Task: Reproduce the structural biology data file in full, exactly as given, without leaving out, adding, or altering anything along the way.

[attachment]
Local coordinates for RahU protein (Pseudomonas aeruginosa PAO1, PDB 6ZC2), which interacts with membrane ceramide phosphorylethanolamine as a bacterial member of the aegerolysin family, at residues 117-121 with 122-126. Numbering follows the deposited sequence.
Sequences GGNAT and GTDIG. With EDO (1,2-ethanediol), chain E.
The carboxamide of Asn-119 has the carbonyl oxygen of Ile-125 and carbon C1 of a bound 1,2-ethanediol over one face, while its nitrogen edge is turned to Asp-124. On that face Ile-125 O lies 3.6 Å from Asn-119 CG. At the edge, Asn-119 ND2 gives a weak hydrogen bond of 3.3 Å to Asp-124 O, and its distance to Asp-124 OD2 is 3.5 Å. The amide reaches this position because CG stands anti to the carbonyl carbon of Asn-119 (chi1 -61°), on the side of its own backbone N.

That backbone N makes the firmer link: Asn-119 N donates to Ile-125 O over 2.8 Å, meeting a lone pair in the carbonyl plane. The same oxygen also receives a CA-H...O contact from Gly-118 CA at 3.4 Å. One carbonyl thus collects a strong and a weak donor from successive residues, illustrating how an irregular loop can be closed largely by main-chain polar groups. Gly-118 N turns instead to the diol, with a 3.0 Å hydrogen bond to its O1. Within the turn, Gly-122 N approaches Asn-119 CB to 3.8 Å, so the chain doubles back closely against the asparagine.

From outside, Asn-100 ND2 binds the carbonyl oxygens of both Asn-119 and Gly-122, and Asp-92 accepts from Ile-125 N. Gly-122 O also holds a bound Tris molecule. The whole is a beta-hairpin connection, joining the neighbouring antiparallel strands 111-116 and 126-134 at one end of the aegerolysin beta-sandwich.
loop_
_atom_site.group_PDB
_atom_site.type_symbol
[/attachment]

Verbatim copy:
Local coordinates for RahU protein (Pseudomonas aeruginosa PAO1, PDB 6ZC2), which interacts with membrane ceramide phosphorylethanolamine as a bacterial member of the aegerolysin family, at residues 117-121 with 122-126. Numbering follows the deposited sequence.
Sequences GGNAT and GTDIG. With EDO (1,2-ethanediol), chain E.
The carboxamide of Asn-119 has the carbonyl oxygen of Ile-125 and carbon C1 of a bound 1,2-ethanediol over one face, while its nitrogen edge is turned to Asp-124. On that face Ile-125 O lies 3.6 Å from Asn-119 CG. At the edge, Asn-119 ND2 gives a weak hydrogen bond of 3.3 Å to Asp-124 O, and its distance to Asp-124 OD2 is 3.5 Å. The amide reaches this position because CG stands anti to the carbonyl carbon of Asn-119 (chi1 -61°), on the side of its own backbone N.

That backbone N makes the firmer link: Asn-119 N donates to Ile-125 O over 2.8 Å, meeting a lone pair in the carbonyl plane. The same oxygen also receives a CA-H...O contact from Gly-118 CA at 3.4 Å. One carbonyl thus collects a strong and a weak donor from successive residues, illustrating how an irregular loop can be closed largely by main-chain polar groups. Gly-118 N turns instead to the diol, with a 3.0 Å hydrogen bond to its O1. Within the turn, Gly-122 N approaches Asn-119 CB to 3.8 Å, so the chain doubles back closely against the asparagine.

From outside, Asn-100 ND2 binds the carbonyl oxygens of both Asn-119 and Gly-122, and Asp-92 accepts from Ile-125 N. Gly-122 O also holds a bound Tris molecule. The whole is a beta-hairpin connection, joining the neighbouring antiparallel strands 111-116 and 126-134 at one end of the aegerolysin beta-sandwich.
loop_
_atom_site.group_PDB
_atom_site.type_symbol